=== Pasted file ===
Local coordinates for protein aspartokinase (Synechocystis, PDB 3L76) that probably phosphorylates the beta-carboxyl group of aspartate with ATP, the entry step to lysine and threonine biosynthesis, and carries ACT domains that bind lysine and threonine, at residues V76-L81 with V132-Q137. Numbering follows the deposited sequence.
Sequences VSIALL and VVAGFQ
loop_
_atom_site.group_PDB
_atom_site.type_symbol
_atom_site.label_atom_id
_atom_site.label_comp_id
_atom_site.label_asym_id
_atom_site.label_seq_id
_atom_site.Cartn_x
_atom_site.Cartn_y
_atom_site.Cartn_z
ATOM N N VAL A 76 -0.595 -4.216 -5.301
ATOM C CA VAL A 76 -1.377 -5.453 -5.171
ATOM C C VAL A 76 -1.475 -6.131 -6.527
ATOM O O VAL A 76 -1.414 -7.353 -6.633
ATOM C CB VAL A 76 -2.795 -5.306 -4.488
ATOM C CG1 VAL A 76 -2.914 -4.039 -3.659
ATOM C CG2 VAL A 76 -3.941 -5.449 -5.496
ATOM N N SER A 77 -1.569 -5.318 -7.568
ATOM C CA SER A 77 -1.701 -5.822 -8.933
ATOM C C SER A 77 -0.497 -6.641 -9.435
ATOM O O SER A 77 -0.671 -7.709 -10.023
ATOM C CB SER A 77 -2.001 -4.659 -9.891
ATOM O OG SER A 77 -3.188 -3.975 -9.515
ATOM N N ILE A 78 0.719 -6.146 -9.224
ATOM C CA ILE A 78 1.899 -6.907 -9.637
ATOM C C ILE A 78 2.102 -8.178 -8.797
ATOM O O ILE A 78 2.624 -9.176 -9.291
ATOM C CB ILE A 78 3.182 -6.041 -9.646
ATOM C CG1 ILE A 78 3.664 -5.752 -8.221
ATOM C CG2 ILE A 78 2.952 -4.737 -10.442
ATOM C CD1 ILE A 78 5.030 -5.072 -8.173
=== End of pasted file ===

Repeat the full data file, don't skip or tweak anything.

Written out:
Local coordinates for protein aspartokinase (Synechocystis, PDB 3L76) that probably phosphorylates the beta-carboxyl group of aspartate with ATP, the entry step to lysine and threonine biosynthesis, and carries ACT domains that bind lysine and threonine, at residues V76-L81 with V132-Q137. Numbering follows the deposited sequence.
Sequences VSIALL and VVAGFQ
loop_
_atom_site.group_PDB
_atom_site.type_symbol
_atom_site.label_atom_id
_atom_site.label_comp_id
_atom_site.label_asym_id
_atom_site.label_seq_id
_atom_site.Cartn_x
_atom_site.Cartn_y
_atom_site.Cartn_z
ATOM N N VAL A 76 -0.595 -4.216 -5.301
ATOM C CA VAL A 76 -1.377 -5.453 -5.171
ATOM C C VAL A 76 -1.475 -6.131 -6.527
ATOM O O VAL A 76 -1.414 -7.353 -6.633
ATOM C CB VAL A 76 -2.795 -5.306 -4.488
ATOM C CG1 VAL A 76 -2.914 -4.039 -3.659
ATOM C CG2 VAL A 76 -3.941 -5.449 -5.496
ATOM N N SER A 77 -1.569 -5.318 -7.568
ATOM C CA SER A 77 -1.701 -5.822 -8.933
ATOM C C SER A 77 -0.497 -6.641 -9.435
ATOM O O SER A 77 -0.671 -7.709 -10.023
ATOM C CB SER A 77 -2.001 -4.659 -9.891
ATOM O OG SER A 77 -3.188 -3.975 -9.515
ATOM N N ILE A 78 0.719 -6.146 -9.224
ATOM C CA ILE A 78 1.899 -6.907 -9.637
ATOM C C ILE A 78 2.102 -8.178 -8.797
ATOM O O ILE A 78 2.624 -9.176 -9.291
ATOM C CB ILE A 78 3.182 -6.041 -9.646
ATOM C CG1 ILE A 78 3.664 -5.752 -8.221
ATOM C CG2 ILE A 78 2.952 -4.737 -10.442
ATOM C CD1 ILE A 78 5.030 -5.072 -8.173